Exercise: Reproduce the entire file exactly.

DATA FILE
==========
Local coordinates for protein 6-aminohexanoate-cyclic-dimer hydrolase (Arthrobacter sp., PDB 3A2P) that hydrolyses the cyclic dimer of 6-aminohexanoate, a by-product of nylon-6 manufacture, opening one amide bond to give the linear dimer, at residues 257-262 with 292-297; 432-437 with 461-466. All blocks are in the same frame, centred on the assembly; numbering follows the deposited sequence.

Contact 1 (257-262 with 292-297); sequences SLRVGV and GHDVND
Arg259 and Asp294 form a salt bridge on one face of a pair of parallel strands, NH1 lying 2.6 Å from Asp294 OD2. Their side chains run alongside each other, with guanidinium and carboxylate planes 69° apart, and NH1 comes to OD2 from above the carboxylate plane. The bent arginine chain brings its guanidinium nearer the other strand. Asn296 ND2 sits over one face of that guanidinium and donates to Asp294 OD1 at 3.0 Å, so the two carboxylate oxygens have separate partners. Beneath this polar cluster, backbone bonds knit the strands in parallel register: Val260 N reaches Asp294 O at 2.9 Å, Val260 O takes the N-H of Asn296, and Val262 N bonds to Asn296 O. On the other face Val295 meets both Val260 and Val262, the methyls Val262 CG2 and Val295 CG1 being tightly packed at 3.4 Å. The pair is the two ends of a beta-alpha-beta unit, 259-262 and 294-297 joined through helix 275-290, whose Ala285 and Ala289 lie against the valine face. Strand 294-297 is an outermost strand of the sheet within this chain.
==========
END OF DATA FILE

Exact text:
Local coordinates for protein 6-aminohexanoate-cyclic-dimer hydrolase (Arthrobacter sp., PDB 3A2P) that hydrolyses the cyclic dimer of 6-aminohexanoate, a by-product of nylon-6 manufacture, opening one amide bond to give the linear dimer, at residues 257-262 with 292-297; 432-437 with 461-466. All blocks are in the same frame, centred on the assembly; numbering follows the deposited sequence.

Contact 1 (257-262 with 292-297); sequences SLRVGV and GHDVND
Arg259 and Asp294 form a salt bridge on one face of a pair of parallel strands, NH1 lying 2.6 Å from Asp294 OD2. Their side chains run alongside each other, with guanidinium and carboxylate planes 69° apart, and NH1 comes to OD2 from above the carboxylate plane. The bent arginine chain brings its guanidinium nearer the other strand. Asn296 ND2 sits over one face of that guanidinium and donates to Asp294 OD1 at 3.0 Å, so the two carboxylate oxygens have separate partners. Beneath this polar cluster, backbone bonds knit the strands in parallel register: Val260 N reaches Asp294 O at 2.9 Å, Val260 O takes the N-H of Asn296, and Val262 N bonds to Asn296 O. On the other face Val295 meets both Val260 and Val262, the methyls Val262 CG2 and Val295 CG1 being tightly packed at 3.4 Å. The pair is the two ends of a beta-alpha-beta unit, 259-262 and 294-297 joined through helix 275-290, whose Ala285 and Ala289 lie against the valine face. Strand 294-297 is an outermost strand of the sheet within this chain.